This is a personal theory of mine, but not one I'm equipped to prove. But I thought I'd run it by you.
Creosote forms in the smoke more readily at lower combustion temperatures, under 250. Creosote is usually a by-product of a poorly burning fire.
A clean burning fire produces a better tasting smoke. Which is a less visible smoke as well.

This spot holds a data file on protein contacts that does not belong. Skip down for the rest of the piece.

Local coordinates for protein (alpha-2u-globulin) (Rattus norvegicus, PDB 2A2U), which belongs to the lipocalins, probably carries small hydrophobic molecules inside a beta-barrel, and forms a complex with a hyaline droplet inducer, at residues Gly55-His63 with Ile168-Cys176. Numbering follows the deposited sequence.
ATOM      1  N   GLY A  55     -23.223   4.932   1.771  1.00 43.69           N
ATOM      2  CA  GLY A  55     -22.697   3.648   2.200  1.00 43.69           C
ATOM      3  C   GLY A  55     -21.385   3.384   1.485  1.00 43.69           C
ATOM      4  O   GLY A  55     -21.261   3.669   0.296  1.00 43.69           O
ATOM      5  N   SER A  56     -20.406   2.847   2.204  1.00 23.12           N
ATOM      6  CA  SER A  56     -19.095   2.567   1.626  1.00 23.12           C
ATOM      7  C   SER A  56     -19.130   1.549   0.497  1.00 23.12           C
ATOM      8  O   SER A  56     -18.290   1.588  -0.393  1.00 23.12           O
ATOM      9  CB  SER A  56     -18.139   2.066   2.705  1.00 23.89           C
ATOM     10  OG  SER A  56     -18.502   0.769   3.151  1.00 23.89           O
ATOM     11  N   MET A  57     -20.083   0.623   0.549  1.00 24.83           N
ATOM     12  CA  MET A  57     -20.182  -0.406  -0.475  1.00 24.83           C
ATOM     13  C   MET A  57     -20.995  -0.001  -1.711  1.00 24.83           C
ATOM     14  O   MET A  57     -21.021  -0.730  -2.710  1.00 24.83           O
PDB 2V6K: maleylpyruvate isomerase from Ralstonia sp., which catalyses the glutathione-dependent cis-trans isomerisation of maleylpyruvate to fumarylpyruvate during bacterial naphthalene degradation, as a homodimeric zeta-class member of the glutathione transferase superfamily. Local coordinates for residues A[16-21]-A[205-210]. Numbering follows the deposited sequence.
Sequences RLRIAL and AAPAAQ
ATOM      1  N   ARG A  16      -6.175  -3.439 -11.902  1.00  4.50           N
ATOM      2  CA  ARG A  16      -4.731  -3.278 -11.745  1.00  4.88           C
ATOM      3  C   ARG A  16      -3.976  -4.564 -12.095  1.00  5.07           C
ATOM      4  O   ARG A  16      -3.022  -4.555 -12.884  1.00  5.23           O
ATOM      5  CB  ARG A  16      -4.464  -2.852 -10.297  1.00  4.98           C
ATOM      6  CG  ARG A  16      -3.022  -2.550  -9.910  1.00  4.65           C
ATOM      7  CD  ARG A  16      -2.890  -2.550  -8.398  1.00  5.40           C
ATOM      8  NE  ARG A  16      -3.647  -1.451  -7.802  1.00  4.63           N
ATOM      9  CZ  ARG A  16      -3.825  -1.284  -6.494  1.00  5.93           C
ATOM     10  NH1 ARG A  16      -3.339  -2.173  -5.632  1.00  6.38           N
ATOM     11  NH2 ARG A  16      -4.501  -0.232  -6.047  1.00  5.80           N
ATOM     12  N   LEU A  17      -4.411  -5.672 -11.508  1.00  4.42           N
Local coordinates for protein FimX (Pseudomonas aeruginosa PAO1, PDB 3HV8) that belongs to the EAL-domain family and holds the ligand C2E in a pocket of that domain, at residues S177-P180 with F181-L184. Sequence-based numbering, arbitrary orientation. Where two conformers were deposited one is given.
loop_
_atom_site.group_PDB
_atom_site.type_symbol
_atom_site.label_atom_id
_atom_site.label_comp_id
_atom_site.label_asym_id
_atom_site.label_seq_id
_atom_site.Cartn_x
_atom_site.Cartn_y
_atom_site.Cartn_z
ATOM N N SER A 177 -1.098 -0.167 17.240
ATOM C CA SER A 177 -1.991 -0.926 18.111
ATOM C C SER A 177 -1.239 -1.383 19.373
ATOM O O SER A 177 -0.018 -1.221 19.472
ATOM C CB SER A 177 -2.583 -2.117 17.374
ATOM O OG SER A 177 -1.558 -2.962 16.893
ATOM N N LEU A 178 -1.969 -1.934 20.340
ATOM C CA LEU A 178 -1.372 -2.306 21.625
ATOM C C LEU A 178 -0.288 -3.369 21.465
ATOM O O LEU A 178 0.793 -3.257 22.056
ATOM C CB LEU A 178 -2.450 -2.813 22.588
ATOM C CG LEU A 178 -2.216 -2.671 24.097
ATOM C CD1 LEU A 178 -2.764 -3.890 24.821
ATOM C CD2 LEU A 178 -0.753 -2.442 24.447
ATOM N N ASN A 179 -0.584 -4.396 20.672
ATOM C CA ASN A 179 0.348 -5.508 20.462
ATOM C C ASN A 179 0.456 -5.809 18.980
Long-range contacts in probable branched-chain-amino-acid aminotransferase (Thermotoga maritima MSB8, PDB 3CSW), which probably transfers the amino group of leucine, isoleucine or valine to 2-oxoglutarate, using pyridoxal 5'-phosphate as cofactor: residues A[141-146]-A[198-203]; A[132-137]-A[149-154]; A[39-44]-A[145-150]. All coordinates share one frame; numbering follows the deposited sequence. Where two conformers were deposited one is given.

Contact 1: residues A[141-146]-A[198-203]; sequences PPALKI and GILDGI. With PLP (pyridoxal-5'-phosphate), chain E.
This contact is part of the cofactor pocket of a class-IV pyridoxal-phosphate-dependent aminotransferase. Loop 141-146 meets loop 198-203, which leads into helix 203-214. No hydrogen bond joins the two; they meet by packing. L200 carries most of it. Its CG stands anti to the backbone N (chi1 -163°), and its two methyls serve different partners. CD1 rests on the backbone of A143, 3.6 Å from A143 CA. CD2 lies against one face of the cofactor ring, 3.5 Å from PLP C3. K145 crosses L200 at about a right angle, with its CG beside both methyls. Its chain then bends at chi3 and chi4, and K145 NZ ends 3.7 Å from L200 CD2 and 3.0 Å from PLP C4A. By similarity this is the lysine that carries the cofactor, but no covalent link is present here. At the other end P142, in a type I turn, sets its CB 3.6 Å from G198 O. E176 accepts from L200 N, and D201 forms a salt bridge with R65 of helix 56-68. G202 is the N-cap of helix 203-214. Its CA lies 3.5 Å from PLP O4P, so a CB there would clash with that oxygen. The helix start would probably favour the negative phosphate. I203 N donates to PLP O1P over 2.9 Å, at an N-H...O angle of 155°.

With the hassles of managing a low even temp in the cooking chamber adding a wet piece of wood that will burn poorly just seems like a bad idea for best flavor.
I burn more wood chunks this way, true, but I like the flavor better. But this is not a blind unbiased tasting.